For, this image he has created, the ultimate authority as judge of all his decisions and action, he has to this point left unquestioned. He has interrogated the line up of suspects – his ideals, thoughts, and acuity of consciousness – in search of the fugitive which has stood behind him all along: this judge, the evaluator, the thinker, who's conclusions he has taken verbatim. What is the difference, between him and this judge? He may only answer this question himself.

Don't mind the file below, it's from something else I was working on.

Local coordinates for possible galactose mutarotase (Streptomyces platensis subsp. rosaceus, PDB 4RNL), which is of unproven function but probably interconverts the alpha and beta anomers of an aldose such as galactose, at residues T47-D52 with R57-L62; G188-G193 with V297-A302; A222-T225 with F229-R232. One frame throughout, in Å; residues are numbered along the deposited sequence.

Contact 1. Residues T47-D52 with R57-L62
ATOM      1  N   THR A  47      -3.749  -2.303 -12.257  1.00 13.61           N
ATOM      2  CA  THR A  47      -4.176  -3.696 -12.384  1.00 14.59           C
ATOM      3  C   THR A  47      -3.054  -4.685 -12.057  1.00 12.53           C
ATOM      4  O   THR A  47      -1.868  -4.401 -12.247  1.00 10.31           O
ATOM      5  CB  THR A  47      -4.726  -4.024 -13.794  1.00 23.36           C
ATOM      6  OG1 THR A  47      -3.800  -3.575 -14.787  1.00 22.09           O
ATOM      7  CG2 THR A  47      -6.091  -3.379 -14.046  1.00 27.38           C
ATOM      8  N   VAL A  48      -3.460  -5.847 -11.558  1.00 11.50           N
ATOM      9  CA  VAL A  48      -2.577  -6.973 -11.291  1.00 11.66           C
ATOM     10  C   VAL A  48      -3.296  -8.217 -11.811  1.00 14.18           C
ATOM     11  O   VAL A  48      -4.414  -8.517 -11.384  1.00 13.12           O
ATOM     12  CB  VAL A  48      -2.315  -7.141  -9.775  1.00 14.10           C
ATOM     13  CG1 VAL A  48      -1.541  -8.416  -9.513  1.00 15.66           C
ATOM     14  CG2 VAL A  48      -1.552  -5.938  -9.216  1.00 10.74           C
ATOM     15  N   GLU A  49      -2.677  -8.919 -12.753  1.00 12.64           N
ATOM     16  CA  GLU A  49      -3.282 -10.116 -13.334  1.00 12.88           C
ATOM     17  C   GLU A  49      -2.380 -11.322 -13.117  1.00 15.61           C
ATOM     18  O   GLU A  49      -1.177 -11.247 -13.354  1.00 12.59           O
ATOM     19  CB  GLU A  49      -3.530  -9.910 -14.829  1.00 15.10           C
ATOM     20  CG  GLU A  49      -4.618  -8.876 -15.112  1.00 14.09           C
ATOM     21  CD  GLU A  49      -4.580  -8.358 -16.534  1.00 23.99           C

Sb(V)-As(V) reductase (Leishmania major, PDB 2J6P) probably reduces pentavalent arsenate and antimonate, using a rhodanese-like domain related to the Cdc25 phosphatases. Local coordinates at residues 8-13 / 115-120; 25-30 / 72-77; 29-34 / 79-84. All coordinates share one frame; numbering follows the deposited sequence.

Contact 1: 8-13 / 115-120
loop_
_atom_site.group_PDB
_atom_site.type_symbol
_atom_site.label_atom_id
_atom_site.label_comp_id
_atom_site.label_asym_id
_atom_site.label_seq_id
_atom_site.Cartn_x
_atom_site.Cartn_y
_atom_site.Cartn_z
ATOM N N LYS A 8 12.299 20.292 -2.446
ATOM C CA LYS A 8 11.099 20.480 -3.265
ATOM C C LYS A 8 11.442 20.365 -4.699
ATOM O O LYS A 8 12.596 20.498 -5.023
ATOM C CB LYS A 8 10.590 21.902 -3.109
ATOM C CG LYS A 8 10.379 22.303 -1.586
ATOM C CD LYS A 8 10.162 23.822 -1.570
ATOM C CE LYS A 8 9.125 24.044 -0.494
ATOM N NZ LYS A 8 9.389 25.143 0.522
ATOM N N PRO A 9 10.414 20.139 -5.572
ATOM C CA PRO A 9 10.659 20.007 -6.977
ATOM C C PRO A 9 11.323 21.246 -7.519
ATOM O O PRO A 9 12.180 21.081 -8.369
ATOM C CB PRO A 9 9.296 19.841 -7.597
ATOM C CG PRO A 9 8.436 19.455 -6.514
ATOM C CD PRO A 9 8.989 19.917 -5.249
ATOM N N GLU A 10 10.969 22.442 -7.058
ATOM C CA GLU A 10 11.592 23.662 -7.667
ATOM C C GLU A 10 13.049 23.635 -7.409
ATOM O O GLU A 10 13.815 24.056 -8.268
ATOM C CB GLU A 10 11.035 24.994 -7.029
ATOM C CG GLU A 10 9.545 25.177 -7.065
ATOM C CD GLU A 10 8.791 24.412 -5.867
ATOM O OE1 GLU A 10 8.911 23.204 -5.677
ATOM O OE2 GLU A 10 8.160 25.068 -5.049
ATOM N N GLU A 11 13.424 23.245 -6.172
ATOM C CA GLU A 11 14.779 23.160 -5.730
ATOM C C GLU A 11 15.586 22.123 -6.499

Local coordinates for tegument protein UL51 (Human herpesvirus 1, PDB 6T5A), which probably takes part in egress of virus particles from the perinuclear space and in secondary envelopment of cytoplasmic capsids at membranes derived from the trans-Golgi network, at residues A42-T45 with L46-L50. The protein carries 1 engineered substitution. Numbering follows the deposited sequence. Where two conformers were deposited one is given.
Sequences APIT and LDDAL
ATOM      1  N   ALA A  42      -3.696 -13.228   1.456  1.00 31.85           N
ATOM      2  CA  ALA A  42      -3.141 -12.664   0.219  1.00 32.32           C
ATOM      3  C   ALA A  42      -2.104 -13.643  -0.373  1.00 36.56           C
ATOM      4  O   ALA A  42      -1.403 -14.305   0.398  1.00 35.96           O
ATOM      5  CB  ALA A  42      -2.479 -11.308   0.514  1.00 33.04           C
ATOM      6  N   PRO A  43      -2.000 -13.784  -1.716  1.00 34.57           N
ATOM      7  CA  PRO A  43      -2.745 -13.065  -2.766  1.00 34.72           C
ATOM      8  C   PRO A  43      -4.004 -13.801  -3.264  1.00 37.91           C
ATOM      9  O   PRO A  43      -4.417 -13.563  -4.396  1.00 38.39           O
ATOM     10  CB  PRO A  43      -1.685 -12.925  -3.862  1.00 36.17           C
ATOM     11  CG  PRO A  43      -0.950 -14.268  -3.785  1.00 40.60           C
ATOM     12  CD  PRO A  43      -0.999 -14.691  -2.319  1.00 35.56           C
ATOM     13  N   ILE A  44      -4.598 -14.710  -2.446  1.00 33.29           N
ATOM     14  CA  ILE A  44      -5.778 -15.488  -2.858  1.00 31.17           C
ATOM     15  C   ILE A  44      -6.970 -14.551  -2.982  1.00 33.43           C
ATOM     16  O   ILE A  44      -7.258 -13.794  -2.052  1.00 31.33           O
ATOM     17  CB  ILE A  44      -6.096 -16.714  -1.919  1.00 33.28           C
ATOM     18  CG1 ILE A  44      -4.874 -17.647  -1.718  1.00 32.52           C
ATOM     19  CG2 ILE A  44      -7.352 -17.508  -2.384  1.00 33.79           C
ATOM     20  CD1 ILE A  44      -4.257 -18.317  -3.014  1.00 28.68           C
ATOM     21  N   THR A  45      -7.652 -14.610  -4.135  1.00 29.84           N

Perhaps, upon pondering this new fascination over, he may consider again, how, there may be no difference between the image of the judge and himself, and moreover certainty in the conclusion, there exists states which are "greater" than his current one, may have dwindled.
He will momentarily, fumble in anxiety and see that in his experience, he has indeed felt states he perceives as “better” than the present one. But, if he unbundles the feeling behind this, and asks:
What the logic which I have implicitly accepted from the judge that proves that it is indeed correct and true, that there exists states which are greater than the present one?